Remodeling – Is it worth it?
Remodeling. You’ve been thinking about it for a while now. That choke point in the kitchen is maddening, the wallpaper in the bathroom is a crime against good taste, and the basement has looked like a dungeon for years. Not to mention the upgrade to the doors, windows, and th landscaping that have been the subject of si many dinner table discussions.
It crosses your mind that maybe it would be better to just move and leave all the home’s faults for someone else to figure out. Then again, your job isn’t going to last forever, and you may have to move in five or six years anyway. Maybe it would just be best to tough it out until then. After all, no one gets their money back on remodeling projects themselves to save money.
According to the U.S. Census Bureau, from 2009 to 2011 homeowners spent $359 billion on improvements to their homes. That number does not include the expense of routine maintenance normally incurred. Of the 119 million projects surveyed, 44 million were done by the homeowners themselves, providing a healthy boost to the Big Box Do-It-Yourself (DIY) stores like Home Depot and Lowes.
The trend has only grown since. The home improvements industry was estimated to be worth well over $600 billion by 2015. While that number likely includes routine maintenance, that still represents only one year. This has been driven largely by the effects of the recession which led many people to try to cut costs where they could and take on projects themselves rather than hiring costly contractors.
Even in the current market, with home prices going back up and homes moving off the marke quickly in many places, remodeling can still be a wise decision The improvements may help set your home apart from the pack if and when you choose to sell. Or you may find that while your home will already sel quickly and for a good price, you still can’t quite afford the upgrade home you want, and it would help both your current standard of living and the future resale value to improve the property.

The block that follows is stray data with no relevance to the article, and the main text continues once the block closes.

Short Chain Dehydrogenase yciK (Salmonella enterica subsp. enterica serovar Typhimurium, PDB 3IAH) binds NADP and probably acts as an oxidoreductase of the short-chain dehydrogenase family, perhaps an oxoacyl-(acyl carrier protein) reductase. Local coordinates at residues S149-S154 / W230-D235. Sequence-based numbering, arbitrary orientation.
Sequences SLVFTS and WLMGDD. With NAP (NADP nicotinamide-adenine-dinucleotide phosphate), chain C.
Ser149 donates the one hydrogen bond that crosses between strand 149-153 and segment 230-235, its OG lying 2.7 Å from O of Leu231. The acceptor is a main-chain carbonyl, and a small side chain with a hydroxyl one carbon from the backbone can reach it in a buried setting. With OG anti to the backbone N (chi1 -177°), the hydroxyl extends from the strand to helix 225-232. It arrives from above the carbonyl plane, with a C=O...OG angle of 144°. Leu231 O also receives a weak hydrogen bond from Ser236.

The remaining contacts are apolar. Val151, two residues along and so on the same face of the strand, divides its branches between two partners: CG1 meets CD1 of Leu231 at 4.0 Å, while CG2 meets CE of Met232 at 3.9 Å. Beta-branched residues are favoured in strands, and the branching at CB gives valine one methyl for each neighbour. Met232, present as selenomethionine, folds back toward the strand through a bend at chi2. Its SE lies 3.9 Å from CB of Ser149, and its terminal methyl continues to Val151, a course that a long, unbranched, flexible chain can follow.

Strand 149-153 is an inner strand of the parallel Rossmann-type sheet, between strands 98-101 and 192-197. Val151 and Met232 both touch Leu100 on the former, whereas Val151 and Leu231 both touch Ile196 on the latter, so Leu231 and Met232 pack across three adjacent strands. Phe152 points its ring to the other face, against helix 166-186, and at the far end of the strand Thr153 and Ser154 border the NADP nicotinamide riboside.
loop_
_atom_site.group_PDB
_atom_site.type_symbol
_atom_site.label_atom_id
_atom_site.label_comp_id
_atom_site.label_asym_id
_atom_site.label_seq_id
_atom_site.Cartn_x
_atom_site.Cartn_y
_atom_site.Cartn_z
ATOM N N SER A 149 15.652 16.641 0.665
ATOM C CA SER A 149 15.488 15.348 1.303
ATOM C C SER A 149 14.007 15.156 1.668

It makes sense that if your home is increasing in value, the values of the homes you are looking at will also be rising; your are not alone in deciding to remodel. However, then comes the hard part – deciding what to do and how much to spend. There are myriad factors to consider. How long do you plan on staying in the house? What is your budget? What kind of projects do you need done the most? Or rather, what about your house drives you the craziest?
How long you plan to remain in the house is perhaps the most important of those questions. The less time you expect to spend there, the less time you have to spend enjoying the fruits of your hard work. It also means tht you are going to need to have some money left over when the time comes to move. In such a case, you are going to want to focus on the projects that five you the biggest Return on Investment (ROI). For example, simple and relatively inexpensive things like replacing old doors and windows can have a return of 100% or more in the right market. A major remodel of a kitchen or basement will generally bring less than a 100% ROI.
This is just one of the many valuable insights provided in my newly published book "Home Improvements that Improve Values." For a free copy, sent to you without cost or obligation click on the picture of the book